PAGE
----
When navigating a crisis, it is imperative to test whether your investment thesis is still valid. When the facts have meaningfully changed, you have to be willing to tweak the playbook. While we entered this tumultuous period neutral on the banking sector, we exited a few small positions in regional banks as we determined they might be vulnerable going forward amidst increased scrutiny in the sector.

In rates, we executed a tactical trade to take advantage of outsized volatility. We put on a 2s10s steepener and exited the position at a profit after the curve became significantly less inverted.

Where do we go from here?

Over the last several months, we have been skeptical of the rally in risky assets, arguing that for the first time in a decade it paid for investors to remain patient. Risk-free assets offered attractive yields (6-month bill yields were over 5%, yields on treasuries were at one point greater than 4% across the yield curve), while equities and credit valuations were failing to price in a meaningful probability of a downturn.

The disorderly activity in the banking sector has led to a material cheapening in valuations. We are monitoring US banks particularly closely as spreads versus industrials are approaching stretched levels. Within the sector, we prefer Global Systemically Important Banks (G-SIBS) to smaller regional banks given their superior profitability, strong asset quality, business diversification, and effective management teams. Moreover, the high-profile failures of regional banks are likely to lead to increased regulation on the category going forward as the emergency response by authorities confirms the systemic risk they represent to the system. Likely measures include some combination of stress tests, forced capital raises, and/or the imposition of Total Loss Absorbing Capacity (TLAC) rules on regional banks (which systemically important banks are already subjected to), which stands to weaken sector profitability. Additionally, while the announced measures have helped in slowing contagion, the regional banks remain challenged by deposit flight. Ongoing quantitative tightening by the Fed has added to this precarious backdrop as it has given rise to an unequal distribution of excess reserves in the system with large banks holding ample reserves while regional banks hold very little.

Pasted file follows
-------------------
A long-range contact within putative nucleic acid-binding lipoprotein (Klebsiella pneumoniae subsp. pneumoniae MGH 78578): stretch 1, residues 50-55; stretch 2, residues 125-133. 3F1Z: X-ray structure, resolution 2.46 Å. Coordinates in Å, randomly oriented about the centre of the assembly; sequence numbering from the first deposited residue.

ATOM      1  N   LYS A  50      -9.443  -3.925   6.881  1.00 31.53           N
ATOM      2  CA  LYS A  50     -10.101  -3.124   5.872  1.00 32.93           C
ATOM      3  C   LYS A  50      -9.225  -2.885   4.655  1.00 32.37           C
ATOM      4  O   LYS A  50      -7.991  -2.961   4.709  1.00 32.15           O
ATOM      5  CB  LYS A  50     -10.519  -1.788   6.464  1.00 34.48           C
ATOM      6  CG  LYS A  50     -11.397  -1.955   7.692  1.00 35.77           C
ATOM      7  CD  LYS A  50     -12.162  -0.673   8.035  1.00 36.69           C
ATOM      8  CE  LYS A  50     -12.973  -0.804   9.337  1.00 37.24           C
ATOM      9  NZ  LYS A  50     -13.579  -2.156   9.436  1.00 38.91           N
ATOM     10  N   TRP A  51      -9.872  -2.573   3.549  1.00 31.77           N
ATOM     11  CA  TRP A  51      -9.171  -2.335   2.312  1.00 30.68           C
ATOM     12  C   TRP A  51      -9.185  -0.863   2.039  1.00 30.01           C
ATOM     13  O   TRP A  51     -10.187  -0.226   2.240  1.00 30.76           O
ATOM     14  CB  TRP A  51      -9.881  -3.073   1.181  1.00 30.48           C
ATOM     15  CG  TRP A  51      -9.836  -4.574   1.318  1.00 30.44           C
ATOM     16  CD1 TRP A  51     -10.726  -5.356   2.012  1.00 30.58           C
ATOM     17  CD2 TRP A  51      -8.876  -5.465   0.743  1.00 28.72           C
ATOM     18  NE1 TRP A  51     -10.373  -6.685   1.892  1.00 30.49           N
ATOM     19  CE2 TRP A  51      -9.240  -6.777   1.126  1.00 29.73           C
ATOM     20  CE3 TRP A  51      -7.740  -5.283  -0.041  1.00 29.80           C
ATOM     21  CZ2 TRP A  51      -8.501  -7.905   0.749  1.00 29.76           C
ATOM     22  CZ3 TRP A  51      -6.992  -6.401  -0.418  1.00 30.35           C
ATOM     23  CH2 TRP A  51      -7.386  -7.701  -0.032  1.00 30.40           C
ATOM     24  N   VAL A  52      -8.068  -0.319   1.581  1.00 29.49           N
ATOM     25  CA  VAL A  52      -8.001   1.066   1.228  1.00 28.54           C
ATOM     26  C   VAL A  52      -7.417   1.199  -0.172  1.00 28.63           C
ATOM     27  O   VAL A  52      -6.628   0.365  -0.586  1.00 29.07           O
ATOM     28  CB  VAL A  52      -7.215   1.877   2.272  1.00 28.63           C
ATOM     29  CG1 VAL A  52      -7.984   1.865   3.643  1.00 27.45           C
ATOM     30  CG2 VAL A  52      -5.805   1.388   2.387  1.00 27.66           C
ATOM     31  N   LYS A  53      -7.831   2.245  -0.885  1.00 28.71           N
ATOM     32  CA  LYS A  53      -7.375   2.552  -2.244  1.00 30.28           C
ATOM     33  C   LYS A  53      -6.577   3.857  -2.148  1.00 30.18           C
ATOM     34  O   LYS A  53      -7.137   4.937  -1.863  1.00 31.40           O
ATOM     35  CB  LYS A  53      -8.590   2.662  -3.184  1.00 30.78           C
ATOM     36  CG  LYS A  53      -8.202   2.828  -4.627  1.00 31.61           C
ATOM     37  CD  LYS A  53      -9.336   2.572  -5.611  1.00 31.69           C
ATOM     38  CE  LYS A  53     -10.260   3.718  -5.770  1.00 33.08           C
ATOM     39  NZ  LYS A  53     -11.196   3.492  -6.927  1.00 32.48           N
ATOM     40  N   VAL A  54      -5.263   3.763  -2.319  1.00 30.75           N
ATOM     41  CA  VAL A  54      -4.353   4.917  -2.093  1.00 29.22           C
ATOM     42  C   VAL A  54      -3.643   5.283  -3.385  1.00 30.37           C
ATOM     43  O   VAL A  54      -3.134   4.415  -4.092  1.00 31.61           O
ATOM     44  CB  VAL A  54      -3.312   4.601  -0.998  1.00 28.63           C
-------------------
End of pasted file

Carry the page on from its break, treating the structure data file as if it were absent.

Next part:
Many have cautioned against the potential fallout of a synchronized withdrawal of monetary stimulus on financial stability. Recent market turbulence imparts a valuable lesson that shocks can come from sources that you least expect. It has become abundantly clear that the world has changed dramatically during the era of zero interest rate policy. The demise of SVB was sealed by a combination of unsustainable growth linked to the technology sector, poor risk management, coupled with the accelerants of social media and mobile banking. As developments continue to unfold, we remain vigilant for other pockets of vulnerability and retain a high degree of dry powder to take advantage of dislocations as they arise.

1. Source: JP Morgan Data as of March 10, 2023. Securities include hold to maturity and available for sale categories.